During the last 10 years an effort for a substantial review of the Swiss Constitution aiming at making the distribution of powers clearer and in increasing the effectiveness of the executive power at its two levels has been undertaken – and nearly completed. In conclusion, the fundamental constitutional balances of the constitution of 1848 are

7.         Judicial power

In matters of criminal law, every citizen is under the legislative jurisdiction of the canton of residence (article 46).

According to the Constitution the central federal agencies of the Judicial power were established for the delivery of justice (» to the extent that this is a federal concern») (article 106).

The members of the federal court are elected by the federal assembly, and care is taken so that all three official languages of the federation are represented.

The federal court dispenses justice among other areas, to the following areas (article 110):

  1. Differences between the confederation and the cantons.
  1. Differences between the Confederation and companies or individuals, if this is required by the nature (importance) of the difference.
  1. Differences between cantons.
  1. Differences between cantons and companies or individuals, if it is required.
  1. Other matters (article 111) if the two parties wish and if this is required by the importance of the matter.
  1. The Federal Court decides – with the help of jurors – in matters of criminal law concerning :
  • Treason against the confederation, rebellion and force against the federal authorities.
  • Crimes and offences against the law of nations.
  • Political crimes and acts which provoke armed federal intervention.

 

  • Charges against officers appointed by the federal authorities, if these are referred to the federal court.

In addition, the Federal Court hears the following:

  1. Differences concerning the responsibilities of federal and canton authorities.
  1. Differences between cantons on matters of public law.
  1. Appeals for violation of the constitutional rights of citizens and international treaties.
  1. Administrative differences determined by federal legislation are exempted.

In all the aforementioned cases, the Federal Court bases it decisions on all the binding laws in the international treaties adopted by the National Assembly.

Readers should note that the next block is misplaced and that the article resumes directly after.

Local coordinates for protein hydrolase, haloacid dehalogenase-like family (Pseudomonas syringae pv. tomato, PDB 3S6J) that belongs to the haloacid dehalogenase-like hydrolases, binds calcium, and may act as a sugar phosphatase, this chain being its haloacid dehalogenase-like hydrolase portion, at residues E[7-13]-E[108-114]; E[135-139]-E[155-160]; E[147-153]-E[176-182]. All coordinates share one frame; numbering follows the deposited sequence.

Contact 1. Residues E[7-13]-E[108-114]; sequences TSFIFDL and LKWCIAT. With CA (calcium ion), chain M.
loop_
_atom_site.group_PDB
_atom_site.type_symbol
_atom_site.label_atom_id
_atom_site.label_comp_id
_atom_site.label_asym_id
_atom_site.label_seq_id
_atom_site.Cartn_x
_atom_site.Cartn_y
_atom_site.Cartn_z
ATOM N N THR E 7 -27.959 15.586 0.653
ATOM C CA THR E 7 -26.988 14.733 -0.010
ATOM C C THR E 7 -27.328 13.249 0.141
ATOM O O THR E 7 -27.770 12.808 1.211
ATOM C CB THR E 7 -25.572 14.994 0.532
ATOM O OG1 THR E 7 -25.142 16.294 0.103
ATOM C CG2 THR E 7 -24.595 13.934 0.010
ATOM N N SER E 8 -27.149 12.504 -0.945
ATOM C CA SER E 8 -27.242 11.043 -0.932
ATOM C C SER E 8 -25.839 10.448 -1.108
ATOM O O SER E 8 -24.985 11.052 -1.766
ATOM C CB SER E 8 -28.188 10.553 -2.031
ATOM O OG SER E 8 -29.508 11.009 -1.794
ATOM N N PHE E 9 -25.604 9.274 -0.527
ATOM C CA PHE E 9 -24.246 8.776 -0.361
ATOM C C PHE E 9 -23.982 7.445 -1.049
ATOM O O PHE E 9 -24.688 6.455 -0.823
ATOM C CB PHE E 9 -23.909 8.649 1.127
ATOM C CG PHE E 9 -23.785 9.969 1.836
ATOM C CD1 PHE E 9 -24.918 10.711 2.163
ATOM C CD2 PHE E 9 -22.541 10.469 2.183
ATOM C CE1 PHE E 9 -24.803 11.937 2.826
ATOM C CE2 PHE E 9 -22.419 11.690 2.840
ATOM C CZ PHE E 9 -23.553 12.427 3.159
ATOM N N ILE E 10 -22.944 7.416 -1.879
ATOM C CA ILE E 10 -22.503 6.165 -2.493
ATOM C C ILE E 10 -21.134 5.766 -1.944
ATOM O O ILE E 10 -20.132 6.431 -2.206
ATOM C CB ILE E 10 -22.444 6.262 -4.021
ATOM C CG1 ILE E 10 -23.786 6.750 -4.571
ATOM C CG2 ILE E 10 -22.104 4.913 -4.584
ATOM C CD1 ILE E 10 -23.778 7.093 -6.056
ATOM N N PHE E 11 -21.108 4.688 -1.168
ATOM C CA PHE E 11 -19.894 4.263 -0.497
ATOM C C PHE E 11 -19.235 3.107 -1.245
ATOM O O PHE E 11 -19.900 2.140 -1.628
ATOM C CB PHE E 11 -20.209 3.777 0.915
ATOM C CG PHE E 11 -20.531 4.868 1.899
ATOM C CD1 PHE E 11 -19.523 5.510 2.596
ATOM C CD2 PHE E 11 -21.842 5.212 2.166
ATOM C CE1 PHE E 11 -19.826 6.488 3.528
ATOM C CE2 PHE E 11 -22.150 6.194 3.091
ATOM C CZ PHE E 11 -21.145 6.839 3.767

The Federal Court has jurisdiction of defining the jurisdiction concerning the uniform application of laws in the following areas:

  • Civil Law
  • All legal matters relating to commerce and transactions of personal property.
  • Inventions and copyright in art and literature.
  • Appeals for debt and bankruptcies.

8.         Relationship of Central and Federal laws

In this area, the matters concerning us directly are the problems of residuary and implied powers. As aforementioned, the cession of residuary powers to the cantons serves the expedience of securing the fine socio-political balances that allow the Swiss confederation to survive and develop. This principle though is not inviolable.

Repeatedly, constitutional reviews that transferred to the federal authorities responsibilities not determined in the original constitution have been agreed. We give the civil aviation as an example, which through an amendment to the constitution, was transferred to the Federal Government and not the cantons.

Explicit powers are those manifestly given by the Constitution and implied those which without being referred to explicitly by the Constitution are implied by several of its provisions. The Swiss Constitution (article 3) provides that the cantons exercise all the rights «not transferred to the federation», without saying «all the rights that explicitly have been transferred to the federation». In this way the criteria of interpretation for each case are introduced, so that the Federation finally has at its disposal all the responsibilities deemed essential for the fulfilment of its responsibilities and duties provided by the Constitution for the Federal agencies. For example, it has been accepted that the Federation has the right to enact provisions of the criminal law to punish breaches of other laws that it has the right to enact.

Generally speaking , as already mentioned, the relationship between the central and the regional laws developed through time according to the functional needs of the state, with a tendency to centralise in many new areas. The federal agencies preserve and increase their legislative and executive powers in the foreign affairs policy, the customs, the monetary policy, the post office and the telecommunications.

From the other side, the execution of federal programs by the authorities of the cantons leads to the development of their authorities by stages. Thus, we see the peculiarity of, from one hand, the development of legislative centralisation (in the central agencies) and from the other hand of the decentralisation of the execution of decisions ( by the authorities of the cantons mainly in areas concerning the locals daily life).